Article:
"Kissimmee Gateway Airport (ISM) was hit hard with damage to each of the five FBOs and about 70 percent of the airplanes on the field," said ASN volunteer Kathryn Budde-Jones. A tornado spawned by Charley collapsed two of Ranger Aviation's hangars, destroying many of the planes that had been moved inside for protection. Ironically, many of those aircraft had fled from Tampa, where earlier predictions had the storm making landfall.
Warbird Adventures lost two T-6 Texans and two Bell 47 helicopters in its hangar. The Flying Tigers Warbird Restoration Museum lost 40 feet of its facility, but the B-17 and B-25 survived intact. The C-47 sustained damaged when it tried to take off in the storm and then landed on the three trucks that were weighting it down, and other businesses on the field all sustained significant damage, Budde-Jones reports.
AOPA's message board was a place for friends to keep in touch with each other. As Charley bore down on Florida, pilots posted messages to let friends know how they were doing. And it was a place to commiserate as well. One pilot lamented the damage to his Citabria but received plenty of sympathy.
"My report from Daytona Beach International (DAB) is that the airport is open for business," said ASN volunteer Seth Young. "Several light aircraft at some FBOs and flight schools were damaged, and there is some hangar damage. We got off pretty good."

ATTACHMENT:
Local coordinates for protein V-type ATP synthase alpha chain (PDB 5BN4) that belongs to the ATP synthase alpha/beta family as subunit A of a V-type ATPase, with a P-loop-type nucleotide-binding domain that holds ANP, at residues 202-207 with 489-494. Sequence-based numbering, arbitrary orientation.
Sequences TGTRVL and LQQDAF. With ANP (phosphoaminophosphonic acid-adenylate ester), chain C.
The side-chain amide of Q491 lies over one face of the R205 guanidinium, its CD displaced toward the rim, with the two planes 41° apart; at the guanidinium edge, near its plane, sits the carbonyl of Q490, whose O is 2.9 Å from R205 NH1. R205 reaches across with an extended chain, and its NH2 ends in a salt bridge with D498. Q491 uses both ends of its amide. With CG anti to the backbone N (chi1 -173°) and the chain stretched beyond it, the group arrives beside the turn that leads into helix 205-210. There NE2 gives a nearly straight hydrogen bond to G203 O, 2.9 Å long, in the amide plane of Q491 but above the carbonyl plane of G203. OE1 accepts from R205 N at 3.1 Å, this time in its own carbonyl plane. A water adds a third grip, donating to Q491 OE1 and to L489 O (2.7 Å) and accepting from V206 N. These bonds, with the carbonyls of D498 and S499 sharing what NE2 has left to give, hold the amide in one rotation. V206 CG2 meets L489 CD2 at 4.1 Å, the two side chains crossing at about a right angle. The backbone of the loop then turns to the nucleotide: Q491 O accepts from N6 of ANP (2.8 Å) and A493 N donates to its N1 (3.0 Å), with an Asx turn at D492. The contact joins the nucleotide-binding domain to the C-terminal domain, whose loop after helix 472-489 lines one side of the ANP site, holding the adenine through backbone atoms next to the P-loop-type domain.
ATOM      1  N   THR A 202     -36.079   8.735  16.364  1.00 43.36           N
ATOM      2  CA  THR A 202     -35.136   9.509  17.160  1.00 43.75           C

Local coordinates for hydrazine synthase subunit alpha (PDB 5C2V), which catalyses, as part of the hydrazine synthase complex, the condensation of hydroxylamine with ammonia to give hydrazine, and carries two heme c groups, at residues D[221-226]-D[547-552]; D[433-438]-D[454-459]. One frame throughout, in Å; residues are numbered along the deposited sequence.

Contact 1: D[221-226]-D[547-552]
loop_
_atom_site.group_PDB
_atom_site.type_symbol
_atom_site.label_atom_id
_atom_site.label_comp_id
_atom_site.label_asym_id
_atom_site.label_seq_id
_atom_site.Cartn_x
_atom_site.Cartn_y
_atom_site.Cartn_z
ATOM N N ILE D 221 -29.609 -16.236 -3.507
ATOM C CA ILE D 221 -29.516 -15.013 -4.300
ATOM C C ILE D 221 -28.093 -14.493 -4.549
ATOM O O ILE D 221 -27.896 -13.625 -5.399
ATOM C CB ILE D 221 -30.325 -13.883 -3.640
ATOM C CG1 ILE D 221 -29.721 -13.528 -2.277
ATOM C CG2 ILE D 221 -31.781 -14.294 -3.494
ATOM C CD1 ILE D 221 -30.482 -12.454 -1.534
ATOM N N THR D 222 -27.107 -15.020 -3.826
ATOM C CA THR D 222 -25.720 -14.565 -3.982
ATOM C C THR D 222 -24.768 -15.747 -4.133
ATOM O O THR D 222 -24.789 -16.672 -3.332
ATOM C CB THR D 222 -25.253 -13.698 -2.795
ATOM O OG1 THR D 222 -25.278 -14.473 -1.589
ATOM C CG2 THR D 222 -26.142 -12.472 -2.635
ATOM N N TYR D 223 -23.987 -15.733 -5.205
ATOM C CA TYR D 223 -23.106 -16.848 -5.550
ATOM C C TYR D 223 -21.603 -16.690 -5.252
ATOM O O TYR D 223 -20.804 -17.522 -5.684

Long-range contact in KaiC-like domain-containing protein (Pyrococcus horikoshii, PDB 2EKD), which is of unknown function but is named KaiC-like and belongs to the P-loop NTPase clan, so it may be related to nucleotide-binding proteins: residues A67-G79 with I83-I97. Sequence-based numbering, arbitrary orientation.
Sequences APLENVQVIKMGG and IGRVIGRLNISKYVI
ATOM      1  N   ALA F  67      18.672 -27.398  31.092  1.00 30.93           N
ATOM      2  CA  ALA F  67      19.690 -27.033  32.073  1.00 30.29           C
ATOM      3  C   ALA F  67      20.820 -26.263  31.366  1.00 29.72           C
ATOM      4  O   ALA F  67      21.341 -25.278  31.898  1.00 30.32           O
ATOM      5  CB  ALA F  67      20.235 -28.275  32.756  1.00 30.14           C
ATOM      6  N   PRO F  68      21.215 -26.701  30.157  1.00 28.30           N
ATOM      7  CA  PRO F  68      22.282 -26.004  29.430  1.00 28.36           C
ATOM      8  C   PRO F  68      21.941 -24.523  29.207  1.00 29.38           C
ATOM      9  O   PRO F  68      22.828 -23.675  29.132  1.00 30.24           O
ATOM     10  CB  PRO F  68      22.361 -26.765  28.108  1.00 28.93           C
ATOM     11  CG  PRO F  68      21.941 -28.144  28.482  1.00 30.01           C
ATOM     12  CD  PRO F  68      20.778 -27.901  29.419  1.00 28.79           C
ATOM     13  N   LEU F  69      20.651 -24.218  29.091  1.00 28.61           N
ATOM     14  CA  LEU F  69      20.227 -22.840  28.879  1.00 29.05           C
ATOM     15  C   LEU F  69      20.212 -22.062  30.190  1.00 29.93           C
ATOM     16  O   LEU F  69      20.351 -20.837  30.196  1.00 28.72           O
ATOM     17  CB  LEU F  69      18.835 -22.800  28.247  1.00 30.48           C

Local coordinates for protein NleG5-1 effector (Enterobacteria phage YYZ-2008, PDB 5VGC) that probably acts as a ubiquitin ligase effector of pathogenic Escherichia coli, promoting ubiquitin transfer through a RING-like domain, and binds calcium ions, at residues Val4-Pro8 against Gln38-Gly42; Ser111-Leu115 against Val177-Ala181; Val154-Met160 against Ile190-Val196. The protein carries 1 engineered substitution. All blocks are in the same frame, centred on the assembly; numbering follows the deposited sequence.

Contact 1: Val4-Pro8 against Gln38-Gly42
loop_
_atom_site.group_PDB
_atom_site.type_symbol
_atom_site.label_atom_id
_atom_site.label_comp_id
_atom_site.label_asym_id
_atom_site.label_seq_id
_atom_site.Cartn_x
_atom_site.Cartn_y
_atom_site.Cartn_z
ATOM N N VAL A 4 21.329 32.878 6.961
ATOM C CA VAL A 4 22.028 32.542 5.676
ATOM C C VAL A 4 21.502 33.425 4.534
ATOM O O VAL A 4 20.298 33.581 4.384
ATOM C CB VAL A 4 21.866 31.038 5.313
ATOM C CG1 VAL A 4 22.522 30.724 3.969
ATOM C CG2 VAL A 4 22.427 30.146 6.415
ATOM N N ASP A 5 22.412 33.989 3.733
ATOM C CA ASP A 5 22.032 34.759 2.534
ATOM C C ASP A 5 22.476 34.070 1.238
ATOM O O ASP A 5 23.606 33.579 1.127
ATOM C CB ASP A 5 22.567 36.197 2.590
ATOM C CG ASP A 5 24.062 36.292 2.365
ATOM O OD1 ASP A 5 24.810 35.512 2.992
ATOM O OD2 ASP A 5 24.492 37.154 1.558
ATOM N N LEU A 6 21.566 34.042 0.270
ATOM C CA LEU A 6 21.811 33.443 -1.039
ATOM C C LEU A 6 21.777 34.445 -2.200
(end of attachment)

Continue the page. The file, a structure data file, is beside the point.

All aircraft that were inside a Daytona Beach Jet Center hangar were either damaged extensively or destroyed when the back wall of the hangar collapsed. The aircraft included two Citations and a number of piston singles. Ironically, many of the aircraft were put in the hangar temporarily for protection from the storm, while aircraft that were tied down on the ramp were spared major damage.
Melbourne International (MLB) volunteer Edwin Chancellor reported that F.I.T. Aviation put all their aircraft into Atlantic Jet Center hangars, and there was no significant damage to general aviation on the field. "The airport is open."
But not all were so fortunate.
"We had 14,000 based aircraft in Florida," noted Bill Johnson, executive director of the Florida Airports Council. "I expect now we have a lot fewer."
[See also airport status reports from AOPA's Airport Support Network volunteers in Florida.]
Update: August 17, 2004
AOPA expressed concern in a meeting with town officials from East Hampton, New York, that restrictions proposed to curb airport noise “overwhelmingly” generated by transient commercial flights would unfairly burden traditional airport users.